After winning game 7 of the World Series in 2002, John Lackey had two very mediocre seasons for the Angels. It was looking like 2005 might not be any different as he had an 8.27 ERA after his first three starts, but he managed to do a complete 180 and went 13-4 with 3.06 ERA the rest of the season. Despite his great season, not everyone seems to be in agreement on what the future holds for Lackey. Let’s take a closer look and see if there’s any reason to think he’ll revert to his pre-2005 form.
Starting with his strikeouts per 9 innings (K/9), you’ll see that he was already laying the groundwork for a breakout season back in 2004 when his strikeouts slowly climbed towards elite territory. In 2005 he picked up right where he left off and by mid-season he had reached some pretty insane strikeout levels. It’s worth noting he did slow down a bit towards the end of the season, but overall he had the 5th highest K/9 of any starting pitching in the American League.
His control has always been decent as his walks per 9 innings (BB/9) have remained pretty flat his entire career. However, his home runs per 9 innings (HR/9) are a completely different story. In 2005 he allowed only 13 home runs which made for an extremely low home run-per-fly ball of 6.6%. Typically the league average is near 11% and it’s almost a certainty he’ll regress back towards the average. On the other hand, he did have a batting average on balls in play (BABIP) of .333 which was a bit high, so chances are that will also regress a bit back towards the league average.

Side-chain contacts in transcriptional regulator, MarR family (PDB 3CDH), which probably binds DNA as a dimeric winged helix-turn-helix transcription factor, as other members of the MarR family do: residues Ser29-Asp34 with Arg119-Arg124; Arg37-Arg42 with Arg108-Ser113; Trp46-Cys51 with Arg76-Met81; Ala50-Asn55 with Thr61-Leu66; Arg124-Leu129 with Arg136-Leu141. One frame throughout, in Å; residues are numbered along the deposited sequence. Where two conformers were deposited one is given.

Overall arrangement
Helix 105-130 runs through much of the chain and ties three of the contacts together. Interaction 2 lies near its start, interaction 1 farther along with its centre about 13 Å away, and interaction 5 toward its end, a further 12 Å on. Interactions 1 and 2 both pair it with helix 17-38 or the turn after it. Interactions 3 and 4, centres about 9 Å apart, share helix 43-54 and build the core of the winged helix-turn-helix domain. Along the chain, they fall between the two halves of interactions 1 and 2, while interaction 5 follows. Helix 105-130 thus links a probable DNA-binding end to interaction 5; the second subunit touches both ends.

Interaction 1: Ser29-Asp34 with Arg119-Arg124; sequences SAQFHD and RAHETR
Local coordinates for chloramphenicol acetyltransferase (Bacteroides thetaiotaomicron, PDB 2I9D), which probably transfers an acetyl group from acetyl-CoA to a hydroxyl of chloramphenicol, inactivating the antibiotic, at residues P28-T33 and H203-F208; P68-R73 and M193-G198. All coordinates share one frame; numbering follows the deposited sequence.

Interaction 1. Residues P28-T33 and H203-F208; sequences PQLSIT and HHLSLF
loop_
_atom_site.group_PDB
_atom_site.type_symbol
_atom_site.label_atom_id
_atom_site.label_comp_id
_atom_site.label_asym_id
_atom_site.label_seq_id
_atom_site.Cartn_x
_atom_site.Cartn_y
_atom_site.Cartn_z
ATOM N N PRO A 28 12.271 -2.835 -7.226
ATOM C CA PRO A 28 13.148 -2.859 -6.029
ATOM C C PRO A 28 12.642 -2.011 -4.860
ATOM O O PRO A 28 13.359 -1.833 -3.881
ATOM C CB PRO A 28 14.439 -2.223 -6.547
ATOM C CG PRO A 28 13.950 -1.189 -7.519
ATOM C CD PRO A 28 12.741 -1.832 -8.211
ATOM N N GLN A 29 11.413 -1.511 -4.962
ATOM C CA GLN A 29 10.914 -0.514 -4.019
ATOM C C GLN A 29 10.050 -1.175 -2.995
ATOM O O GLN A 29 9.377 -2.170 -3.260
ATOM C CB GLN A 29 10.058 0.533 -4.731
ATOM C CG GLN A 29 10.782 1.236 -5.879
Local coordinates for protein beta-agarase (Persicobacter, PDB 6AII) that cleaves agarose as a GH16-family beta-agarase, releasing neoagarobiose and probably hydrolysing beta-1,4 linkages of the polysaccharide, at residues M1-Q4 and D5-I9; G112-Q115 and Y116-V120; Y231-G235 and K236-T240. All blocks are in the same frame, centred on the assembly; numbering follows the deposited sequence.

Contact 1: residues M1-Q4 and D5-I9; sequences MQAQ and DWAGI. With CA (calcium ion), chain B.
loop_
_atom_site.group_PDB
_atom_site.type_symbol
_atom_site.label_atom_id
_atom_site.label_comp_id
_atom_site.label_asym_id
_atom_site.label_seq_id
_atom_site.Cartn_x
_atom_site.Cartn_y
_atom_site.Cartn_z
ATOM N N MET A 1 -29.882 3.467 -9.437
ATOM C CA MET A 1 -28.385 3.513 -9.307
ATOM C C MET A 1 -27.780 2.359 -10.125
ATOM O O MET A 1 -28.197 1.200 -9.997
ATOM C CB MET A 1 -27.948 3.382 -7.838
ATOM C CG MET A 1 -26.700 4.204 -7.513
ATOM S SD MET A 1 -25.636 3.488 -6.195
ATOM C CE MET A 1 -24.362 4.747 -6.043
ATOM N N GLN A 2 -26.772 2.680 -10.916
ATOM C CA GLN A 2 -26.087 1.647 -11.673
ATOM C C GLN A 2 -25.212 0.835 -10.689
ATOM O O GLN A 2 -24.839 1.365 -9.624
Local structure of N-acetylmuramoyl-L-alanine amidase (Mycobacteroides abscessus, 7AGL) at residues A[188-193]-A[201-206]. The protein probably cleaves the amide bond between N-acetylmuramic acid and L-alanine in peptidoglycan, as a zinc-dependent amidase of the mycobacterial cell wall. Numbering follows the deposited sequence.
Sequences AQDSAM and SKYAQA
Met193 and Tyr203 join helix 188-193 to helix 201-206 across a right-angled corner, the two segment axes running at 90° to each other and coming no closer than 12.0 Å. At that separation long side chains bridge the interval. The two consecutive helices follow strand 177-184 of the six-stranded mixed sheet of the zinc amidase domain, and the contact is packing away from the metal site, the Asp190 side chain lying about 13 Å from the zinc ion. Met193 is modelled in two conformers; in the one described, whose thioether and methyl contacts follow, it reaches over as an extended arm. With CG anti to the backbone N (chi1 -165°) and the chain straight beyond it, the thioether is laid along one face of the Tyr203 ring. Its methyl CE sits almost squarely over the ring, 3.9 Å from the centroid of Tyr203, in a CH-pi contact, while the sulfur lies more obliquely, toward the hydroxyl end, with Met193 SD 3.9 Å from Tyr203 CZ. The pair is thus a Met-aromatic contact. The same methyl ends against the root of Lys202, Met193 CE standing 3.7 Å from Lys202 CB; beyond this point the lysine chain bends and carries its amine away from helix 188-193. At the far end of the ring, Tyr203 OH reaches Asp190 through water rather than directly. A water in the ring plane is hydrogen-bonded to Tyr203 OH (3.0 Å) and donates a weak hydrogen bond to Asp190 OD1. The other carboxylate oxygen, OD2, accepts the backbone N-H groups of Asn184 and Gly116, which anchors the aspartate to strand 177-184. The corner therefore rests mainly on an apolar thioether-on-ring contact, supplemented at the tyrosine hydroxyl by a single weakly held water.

When you take everything into account, it seems clear that Lackey‘s breakout season wasn’t a fluke. I could see his home runs being more of a problem if he didn’t pitch in Anaheim and if he wasn’t a ground ball pitcher. Hopefully any decrease in BABIP will counter any increase in home runs. His late season decline in strikeouts will be something to keep an eye on, but I honestly don’t think there’s much to be alarmed about here. I fully expect him to repeat his 2005 season.
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